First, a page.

Sunday, April 10, 2016

Nostalgia Theater: Centennial -- The Story of the American West

This past week I've been re-watching the 1978 miniseries Centennial, and it's one of those shows that I've been meaning to write about here in Nostalgia Theater for awhile, so I figured this was as good a time as any. Based on the novel of the same name by James Michener, the mammoth production (which cost nearly $100 million in today's dollars) tracks the history of a particular piece of land in Colorado from Native American days through the first settlers arriving to the then-present day of the late '70s. (The title refers to the name of the town that's founded on that land.)

I first saw Centennial when it aired on Saudi TV in the early '90s (albeit in a heavily bowdlerized form). I was all of ten years old but I was absolutely captivated by the richness of the the story. I fell in love with characters -- such as Robert Conrad as French trapper Pasquinel, and Richard Chamberlain as his partner Alexander McKeag --  and my heart broke as they aged and eventually exited. While not itself a true story, Centennial is certainly based around true events, and like Roots before it, it exposes uncomfortable truths about our history (a fictionalized depiction of the infamous Sand Creek massacre of 1864 remains shocking even today).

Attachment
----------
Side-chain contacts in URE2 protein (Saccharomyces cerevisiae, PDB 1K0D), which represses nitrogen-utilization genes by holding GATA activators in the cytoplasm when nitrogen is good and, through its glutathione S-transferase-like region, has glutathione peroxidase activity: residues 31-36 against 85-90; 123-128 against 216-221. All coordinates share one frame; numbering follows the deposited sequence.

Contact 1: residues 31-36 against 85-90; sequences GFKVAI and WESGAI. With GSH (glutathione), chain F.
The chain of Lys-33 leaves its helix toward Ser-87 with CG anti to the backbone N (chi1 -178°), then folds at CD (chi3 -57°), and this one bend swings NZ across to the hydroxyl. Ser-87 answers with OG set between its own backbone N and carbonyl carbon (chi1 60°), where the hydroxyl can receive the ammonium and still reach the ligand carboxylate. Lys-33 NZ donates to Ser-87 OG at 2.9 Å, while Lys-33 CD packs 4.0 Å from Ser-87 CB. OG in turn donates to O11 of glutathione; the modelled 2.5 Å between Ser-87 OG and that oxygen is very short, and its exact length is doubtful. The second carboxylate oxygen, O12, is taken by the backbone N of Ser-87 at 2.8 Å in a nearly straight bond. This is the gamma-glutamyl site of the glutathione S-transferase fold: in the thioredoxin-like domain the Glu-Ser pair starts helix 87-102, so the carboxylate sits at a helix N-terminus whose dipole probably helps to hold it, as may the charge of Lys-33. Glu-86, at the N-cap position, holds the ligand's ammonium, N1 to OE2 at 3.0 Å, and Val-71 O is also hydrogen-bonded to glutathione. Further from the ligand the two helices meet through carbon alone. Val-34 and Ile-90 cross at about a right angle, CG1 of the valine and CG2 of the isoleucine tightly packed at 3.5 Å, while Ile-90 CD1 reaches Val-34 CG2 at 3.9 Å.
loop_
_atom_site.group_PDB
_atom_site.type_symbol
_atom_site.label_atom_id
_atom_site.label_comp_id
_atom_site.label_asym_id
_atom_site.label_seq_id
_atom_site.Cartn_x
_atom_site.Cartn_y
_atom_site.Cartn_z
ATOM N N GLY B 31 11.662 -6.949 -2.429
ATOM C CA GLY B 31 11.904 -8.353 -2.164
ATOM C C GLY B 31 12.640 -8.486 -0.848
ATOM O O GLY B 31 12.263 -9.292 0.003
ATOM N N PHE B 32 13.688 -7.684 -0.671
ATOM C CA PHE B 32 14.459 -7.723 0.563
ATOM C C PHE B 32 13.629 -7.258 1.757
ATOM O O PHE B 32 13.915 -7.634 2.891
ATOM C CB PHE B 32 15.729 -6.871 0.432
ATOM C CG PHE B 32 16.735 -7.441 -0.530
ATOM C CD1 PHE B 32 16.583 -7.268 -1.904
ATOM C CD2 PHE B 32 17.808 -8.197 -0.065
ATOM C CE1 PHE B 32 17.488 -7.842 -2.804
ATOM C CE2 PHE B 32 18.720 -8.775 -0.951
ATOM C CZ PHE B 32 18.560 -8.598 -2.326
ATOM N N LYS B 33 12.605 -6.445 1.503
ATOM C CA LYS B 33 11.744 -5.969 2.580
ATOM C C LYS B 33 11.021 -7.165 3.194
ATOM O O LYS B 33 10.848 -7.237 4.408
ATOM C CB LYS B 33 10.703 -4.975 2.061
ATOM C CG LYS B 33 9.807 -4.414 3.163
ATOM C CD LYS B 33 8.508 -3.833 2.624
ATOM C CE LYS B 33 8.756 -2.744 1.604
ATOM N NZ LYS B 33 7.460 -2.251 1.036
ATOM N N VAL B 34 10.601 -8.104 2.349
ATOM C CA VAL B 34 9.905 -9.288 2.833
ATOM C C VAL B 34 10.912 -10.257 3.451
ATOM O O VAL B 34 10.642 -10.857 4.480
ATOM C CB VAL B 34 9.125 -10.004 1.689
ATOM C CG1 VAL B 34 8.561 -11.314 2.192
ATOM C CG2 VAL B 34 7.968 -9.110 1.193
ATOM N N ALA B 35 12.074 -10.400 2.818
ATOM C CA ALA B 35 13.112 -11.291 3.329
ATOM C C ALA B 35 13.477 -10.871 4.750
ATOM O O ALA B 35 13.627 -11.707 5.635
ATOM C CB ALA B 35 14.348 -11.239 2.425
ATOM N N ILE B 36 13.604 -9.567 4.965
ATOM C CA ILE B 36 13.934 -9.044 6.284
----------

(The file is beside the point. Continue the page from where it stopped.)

Watch Michener's intro to the first episode below:

With an impressive cast also including Gregory Harrison (another standout in the ensemble), Chad Everett, David Janssen, Robert Vaughn, Timothy Dalton, Donald Pleasance, Andy Griffith, Mark Harmon, and more, this was a prestige production all the way, packing an epic story into an epic runtime (21 hours over 12 episodes). And yet, despite the pedigree, and despite arriving during a boom time for TV minis, Centennial never really found a lasting place in the American consciousness the way the aforementioned Roots or even The Thorn Birds (another Chamberlain starrer) did.

I'm not sure why, to be honest. Even though it was generally admired critically (Chamberlain was nominated for a Golden Globe), ratings weren't what the network had hoped for (this can partly be attributed to the curious decision to space out the twelve episodes over several months as opposed to block scheduling it like an event), and then it just kind of disappeared. Centennial occasionally showed up on cable, but NBC never re-aired it. Luckily Universal released the whole shebang on DVD back in '08, and it's available so affordably that it's an easy recommend. Also, you can find the entire first episode online (for now):

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Three Years Ago in Nostalgia Theater: Crazy Like a Fox

Four Years Ago in Nostalgia Theater: Man From Atlantis

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